Ready to go!
Whatever process you have taken, you have finally arrived at the point where your company is going to start the journey of selecting and implementing a new enterprise resource planning (ERP) application. You have strong executive leadership and buy-in, now what? There’s a common phrase that states, “you only get out what you put into it”. Simply put, how well or poorly you plan a project or initiative will largely pre-determine the outcome. Now, you are venturing into the ERP application space. To select the best, most appropriate application and vendor, there are key points that are common, if not universal, to companies that have been successful with their ERP projects.
In this ongoing series, we’ll share best practices garnered from decades of working with customers whose ERP implementation success was pre-determined by their planning and execution thereof.
Ensure the Project is Properly Staffed and Budgeted
Establish an Executive Sponsored Project Team
Make a Requirements List but Focus on the High-Level Differentiators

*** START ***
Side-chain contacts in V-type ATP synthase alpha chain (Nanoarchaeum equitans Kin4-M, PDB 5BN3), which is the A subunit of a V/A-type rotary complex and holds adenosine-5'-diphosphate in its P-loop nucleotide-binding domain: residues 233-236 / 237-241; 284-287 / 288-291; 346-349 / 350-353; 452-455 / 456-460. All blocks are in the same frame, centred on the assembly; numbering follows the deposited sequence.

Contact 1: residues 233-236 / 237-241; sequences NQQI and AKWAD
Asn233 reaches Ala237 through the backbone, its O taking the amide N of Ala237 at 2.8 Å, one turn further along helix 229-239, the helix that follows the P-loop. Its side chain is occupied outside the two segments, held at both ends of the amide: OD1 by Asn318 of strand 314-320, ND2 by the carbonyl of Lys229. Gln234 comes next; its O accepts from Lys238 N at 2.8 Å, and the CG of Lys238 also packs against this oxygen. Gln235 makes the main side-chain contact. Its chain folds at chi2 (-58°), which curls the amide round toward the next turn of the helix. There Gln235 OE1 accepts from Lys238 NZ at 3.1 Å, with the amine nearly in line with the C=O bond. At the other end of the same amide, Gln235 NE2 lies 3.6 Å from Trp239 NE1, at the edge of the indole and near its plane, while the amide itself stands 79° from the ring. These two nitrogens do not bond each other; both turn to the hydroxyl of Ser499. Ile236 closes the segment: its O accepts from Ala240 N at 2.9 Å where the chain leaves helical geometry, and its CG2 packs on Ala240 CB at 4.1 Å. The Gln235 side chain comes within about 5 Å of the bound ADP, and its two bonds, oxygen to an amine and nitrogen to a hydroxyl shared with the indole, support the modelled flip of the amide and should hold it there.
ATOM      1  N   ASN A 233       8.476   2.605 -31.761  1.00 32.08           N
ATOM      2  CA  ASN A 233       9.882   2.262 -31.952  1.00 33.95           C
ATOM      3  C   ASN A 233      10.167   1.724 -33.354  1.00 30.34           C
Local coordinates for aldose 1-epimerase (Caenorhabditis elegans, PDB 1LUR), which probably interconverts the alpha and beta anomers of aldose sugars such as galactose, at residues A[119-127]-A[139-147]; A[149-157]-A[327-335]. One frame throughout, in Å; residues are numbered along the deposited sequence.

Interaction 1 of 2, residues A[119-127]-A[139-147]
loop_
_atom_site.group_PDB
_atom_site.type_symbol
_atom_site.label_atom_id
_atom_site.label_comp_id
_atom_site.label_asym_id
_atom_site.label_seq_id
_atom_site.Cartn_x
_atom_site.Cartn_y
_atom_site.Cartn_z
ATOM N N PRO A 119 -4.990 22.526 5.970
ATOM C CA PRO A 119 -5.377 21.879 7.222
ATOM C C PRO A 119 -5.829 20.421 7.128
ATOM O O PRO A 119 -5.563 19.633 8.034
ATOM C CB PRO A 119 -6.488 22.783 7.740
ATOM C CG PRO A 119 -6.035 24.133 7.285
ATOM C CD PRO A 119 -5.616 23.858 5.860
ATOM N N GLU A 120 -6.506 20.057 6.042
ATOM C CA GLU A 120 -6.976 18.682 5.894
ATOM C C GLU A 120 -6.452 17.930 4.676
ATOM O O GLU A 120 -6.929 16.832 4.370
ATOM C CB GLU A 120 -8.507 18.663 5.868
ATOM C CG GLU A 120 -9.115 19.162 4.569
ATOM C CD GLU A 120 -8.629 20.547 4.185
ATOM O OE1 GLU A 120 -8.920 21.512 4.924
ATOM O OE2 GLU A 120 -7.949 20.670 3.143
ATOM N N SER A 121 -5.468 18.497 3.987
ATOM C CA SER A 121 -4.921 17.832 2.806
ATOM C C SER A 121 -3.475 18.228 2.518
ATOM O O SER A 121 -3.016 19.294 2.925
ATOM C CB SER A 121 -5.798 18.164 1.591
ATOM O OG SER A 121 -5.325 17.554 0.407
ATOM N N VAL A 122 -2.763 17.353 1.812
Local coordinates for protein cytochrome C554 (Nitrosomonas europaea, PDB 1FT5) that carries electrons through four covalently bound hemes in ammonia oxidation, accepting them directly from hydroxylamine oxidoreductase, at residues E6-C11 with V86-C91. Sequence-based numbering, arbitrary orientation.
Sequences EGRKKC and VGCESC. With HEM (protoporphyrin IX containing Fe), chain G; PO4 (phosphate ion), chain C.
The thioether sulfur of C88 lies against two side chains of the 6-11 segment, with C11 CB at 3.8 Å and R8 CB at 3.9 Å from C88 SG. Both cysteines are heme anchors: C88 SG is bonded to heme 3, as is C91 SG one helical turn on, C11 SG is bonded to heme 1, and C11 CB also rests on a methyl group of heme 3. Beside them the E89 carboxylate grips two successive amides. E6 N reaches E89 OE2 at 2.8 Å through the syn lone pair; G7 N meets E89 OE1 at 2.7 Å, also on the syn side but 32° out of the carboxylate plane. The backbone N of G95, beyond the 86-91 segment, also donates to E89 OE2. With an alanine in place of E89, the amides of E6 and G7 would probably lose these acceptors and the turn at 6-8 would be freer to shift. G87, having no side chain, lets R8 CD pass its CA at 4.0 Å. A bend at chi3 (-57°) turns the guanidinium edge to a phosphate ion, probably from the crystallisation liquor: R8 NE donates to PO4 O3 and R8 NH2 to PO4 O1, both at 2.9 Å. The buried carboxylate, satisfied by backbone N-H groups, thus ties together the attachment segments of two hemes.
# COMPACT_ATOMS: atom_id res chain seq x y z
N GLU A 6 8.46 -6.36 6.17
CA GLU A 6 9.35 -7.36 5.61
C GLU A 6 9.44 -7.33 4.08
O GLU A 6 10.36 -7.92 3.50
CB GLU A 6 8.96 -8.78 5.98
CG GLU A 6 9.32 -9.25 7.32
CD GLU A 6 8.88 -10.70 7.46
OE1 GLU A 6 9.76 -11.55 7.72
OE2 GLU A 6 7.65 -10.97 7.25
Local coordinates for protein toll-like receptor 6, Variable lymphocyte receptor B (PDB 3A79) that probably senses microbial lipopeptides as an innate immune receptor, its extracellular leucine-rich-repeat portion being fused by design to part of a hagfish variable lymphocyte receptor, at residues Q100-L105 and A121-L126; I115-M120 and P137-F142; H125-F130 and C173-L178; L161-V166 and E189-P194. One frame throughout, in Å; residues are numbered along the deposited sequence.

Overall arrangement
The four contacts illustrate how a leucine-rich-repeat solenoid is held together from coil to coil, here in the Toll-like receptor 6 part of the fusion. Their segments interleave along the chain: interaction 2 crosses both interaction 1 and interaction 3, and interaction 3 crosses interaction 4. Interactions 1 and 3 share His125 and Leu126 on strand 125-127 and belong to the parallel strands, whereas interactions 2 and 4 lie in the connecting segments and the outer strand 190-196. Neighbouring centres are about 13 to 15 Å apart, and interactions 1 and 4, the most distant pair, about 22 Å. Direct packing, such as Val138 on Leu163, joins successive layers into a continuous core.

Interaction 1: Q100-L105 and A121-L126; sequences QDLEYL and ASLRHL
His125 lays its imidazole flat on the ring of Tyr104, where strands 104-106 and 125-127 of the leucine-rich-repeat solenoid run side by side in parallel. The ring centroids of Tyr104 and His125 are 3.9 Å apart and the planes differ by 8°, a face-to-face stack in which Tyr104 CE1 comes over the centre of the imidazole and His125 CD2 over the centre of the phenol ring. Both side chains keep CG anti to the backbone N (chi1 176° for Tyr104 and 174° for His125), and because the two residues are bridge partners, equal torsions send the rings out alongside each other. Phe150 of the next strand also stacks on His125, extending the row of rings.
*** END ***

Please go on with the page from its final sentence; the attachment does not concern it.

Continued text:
Plan for What You Need Today and Tomorrow. Or as Wayne Gretzky said: “I skate to where the puck is going to be, not where it has been.”
Be Open with Your Vendors
Don’t Be Afraid to Ask for Help
Limit Your Short List and Schedule Demos Fairly Close Together
Focus on Value vs. Bells and Whistles
Focus on The Implementation Partner during your Selection Process
Fully Utilize References to Aid in your Selection Process
Tip #5- Be Open with Your Vendors
It’s critical that you are open and collaborative with your ERP vendor from the start. The more information you can share, the more successful the deployment. We worked with a company who wouldn’t share information with us, so we didn’t get the whole picture during the sales process. It made it difficult to understand what they wanted and what they needed. Once we closed the deal and started to work with them, they were still that way. Another client put everything on the table from the beginning. They told us who we were competing against, what was going on in the company, what the selection process was, where we stood – our strengths and weaknesses. We had the ability to understand what they wanted and address any perceived deficiencies.
As you’d expect, the results of two different projects are night and day. You really must look to your vendor as a partner, not an opponent. Back to our example of a common phrase that states, “you only get out what you put into it. In this case, if you’re initially coming from a place of distrust that is unlikely to get better over the course of the relationship. One of the keys is transparency in our partnerships that demands both sides be open.